This week, U.S. Sen. Marco Rubio, R-Fla., continued his push to let states make Daylight Saving Time (DST) permanent.
Back in March 2019, Rubio, U.S. Rep. Vern Buchanan, R-Fla., and other Florida Republicans, brought back a proposal making DST permanent across the country.
Early in 2018, Rubio introduced the “Sunshine Protection Act” after the Florida Legislature passed a bill calling on Congress to make DST permanent across the state. More than a dozen other states–Arkansas, Alabama, California, Delaware, Georgia, Idaho, Louisiana, Maine, Ohio, Oregon, South Carolina, Tennessee, Utah, Washington and Wyoming — have passed similar proposals.
Rubio introduced the bill again last month with the support of U.S. Sen. Rick Scott, R-Fla., and other senators including U.S. Sens. Roy Blunt, R-Mo., Cindy Hyde-Smith, R-Miss., James Lankford, R-Okla., Ed Markey, D-Mass., Sheldon Whitehouse, D-RI, and Ron Wyden, D-Oreg.
“The call to end the antiquated practice of clock changing is gaining momentum throughout the nation,” Rubio said. “Studies have shown many benefits of a year-round Daylight Saving Time, which is why the Florida legislature voted to make it permanent in 2018. I’m proud to reintroduce this bipartisan bill to make Daylight Saving Time permanent, and give our nation’s families more stability throughout the year.”
“As governor of Florida, I was proud to sign legislation to make Daylight Saving Time permanent and I am continuing this effort in the Senate with my colleague, Senator Rubio. Americans could use a little more sunshine after a long winter and an entire year of staying indoors amid the coronavirus pandemic,” Scott said. “As our state works to fully reopen and bring visitors back safely, this legislation will give families more time to enjoy all that Florida has to offer.”
The bill was sent to the U.S. Senate Commerce, Science and Transportation Committee which Rubio focused on this week, sending a letter to U.S. Sen. Maria Cantwell, D-Wash., the chairwoman of the committee, and U.S. Sen. Roger Wicker, R-Miss., the top Republican on it.
“I respectfully request that the Senate Committee on Commerce consider and report S. 623, the Sunshine Protection Act of 2021, to the full Senate as soon as possible. The bipartisan bill, which I first introduced in the 115th Congress, would end the biannual requirement to change our clocks between Daylight Saving Time (DST) and Standard Time. The legislation would not impact those states that currently do not observe DST, restrict states’ ability to opt out of DST, nor would it alter time zones,” Rubio wrote. “This non-partisan issue, which affects all Americans, is not a new idea, but is one worthy of consideration by the committee. Florida is not alone in the movement to end the unnecessary practice. In fact, 15 states have, and more continue to consider measures which would make DST the standard time. Both Washington and Mississippi have enacted measures to call for permanent DST. However, as you know, their ability to implement these changes would require an amendment to the Uniform Time Act of 1966.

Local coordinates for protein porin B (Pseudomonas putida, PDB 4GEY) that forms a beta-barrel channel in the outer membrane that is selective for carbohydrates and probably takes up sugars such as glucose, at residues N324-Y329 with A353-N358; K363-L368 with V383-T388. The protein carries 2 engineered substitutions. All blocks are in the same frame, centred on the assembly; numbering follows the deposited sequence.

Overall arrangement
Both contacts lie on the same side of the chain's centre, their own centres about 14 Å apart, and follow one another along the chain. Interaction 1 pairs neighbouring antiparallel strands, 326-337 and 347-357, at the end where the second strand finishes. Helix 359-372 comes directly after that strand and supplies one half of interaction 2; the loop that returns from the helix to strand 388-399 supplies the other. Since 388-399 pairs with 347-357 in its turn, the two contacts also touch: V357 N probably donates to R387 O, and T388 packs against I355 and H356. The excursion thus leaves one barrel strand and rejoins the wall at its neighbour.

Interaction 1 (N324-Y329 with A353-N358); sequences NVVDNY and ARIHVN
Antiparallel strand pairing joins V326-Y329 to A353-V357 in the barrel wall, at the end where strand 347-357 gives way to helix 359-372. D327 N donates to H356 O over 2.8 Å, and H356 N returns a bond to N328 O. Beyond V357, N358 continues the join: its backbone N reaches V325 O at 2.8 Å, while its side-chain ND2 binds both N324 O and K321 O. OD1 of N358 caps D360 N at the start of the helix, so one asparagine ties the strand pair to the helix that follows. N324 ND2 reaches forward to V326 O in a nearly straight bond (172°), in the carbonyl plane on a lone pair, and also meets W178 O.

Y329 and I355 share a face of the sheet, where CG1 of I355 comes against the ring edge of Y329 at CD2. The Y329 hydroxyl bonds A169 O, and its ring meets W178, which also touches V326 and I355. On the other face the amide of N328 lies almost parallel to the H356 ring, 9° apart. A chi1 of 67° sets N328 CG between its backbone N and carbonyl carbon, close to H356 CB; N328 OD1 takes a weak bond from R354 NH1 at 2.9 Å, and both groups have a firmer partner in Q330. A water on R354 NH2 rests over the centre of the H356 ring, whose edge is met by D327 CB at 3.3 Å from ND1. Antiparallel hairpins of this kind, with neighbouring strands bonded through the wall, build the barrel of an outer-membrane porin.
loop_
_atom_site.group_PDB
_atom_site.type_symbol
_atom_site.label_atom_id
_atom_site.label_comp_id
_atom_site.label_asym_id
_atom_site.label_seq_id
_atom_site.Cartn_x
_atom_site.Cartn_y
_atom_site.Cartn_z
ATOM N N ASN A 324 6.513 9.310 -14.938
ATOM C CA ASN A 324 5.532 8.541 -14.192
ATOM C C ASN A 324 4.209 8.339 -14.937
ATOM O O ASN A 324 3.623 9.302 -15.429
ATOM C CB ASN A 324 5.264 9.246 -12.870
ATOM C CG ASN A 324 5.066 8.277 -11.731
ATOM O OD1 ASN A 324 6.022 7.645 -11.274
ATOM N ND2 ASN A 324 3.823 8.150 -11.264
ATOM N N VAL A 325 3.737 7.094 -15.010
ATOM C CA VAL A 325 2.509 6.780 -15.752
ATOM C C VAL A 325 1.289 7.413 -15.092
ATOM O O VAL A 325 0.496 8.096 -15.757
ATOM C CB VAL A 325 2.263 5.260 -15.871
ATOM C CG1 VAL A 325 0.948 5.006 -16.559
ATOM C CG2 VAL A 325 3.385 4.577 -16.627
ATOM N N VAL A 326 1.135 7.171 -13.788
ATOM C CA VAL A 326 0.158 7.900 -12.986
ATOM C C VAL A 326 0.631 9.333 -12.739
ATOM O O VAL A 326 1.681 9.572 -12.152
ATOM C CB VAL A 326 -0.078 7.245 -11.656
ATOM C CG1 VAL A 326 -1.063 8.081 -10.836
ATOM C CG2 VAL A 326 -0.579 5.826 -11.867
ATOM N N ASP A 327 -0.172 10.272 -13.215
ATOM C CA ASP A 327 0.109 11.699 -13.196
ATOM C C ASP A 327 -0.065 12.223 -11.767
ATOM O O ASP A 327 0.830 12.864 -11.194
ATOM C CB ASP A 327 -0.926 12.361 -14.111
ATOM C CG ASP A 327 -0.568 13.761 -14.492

“With the vast majority of Americans participating in DST for eight months out of the year, it is clear this antiquated practice no longer serves a purpose. Studies have shown the twice-a-year time change has negative impacts, and that extending DST can benefit the economy and our overall health. For these reasons, I respectfully request you consider this important bill in committee at the earliest opportunity,” Rubio added.
Buchanan introduced the companion measure in the House at the start of the year and U.S. Rep. Greg Steube, R-Fla., is co-sponsoring it. Last year, Buchanan introduced the same proposal.
“There are enormous health and economic benefits to making daylight saving time permanent,” Buchanan said about the proposal back in October. “Florida lawmakers have already voted to make daylight saving time permanent in my home state and Congress should pass the Sunshine Protection Act to move Florida and the rest of the country to year-round daylight saving time.
“Changing our clocks twice a year is inconvenient and entirely unnecessary,” Buchanan continued. “It’s time to end this antiquated practice.”
In their recent pushes for the bill, Rubio and Buchanan said there were many benefits to making DST permanent across the nation, including a JP Morgan Chase study which found a drop in city’s economies after ending DST in fall; a Brookings Institution study which found extended daylight in the evening reduces crime; and studies from the American Journal of Public Health and the Journal of Safety Research which found that there are fewer car accidents during DST.
The Florida Republicans also insisted there were health benefits in making DST permanent including studies from the International Journal Behavioral Nutrition and Physical Activity and the Journal of Physical Activity and Health which found that children exercise more; and a report from the Journal of Environment Psychology which showed more cycling and walking when DST is extended.
Early in 2019, then President Donald Trump expressed support for the idea.
“Making Daylight Saving Time permanent is O.K. with me,” Trump posted on Twitter back in March 2019.
Buchanan rounded up more than 20 cosponsors including U.S. Reps. Alcee Hastings, D-Fla., Brian Mast, R-Fla., Bill Posey, R-Fla., Francis Rooney, R-Fla., John Rutherford, R-Fla., Donna Shalala, D-Fla., Darren Soto, D-Fla., Ross Spano, R-Fla., Steube, Michael Waltz, R-Fla., and Dan Webster, R-Fla. Since then, Rooney retired while Shalala and Spano were not returned to Congress.
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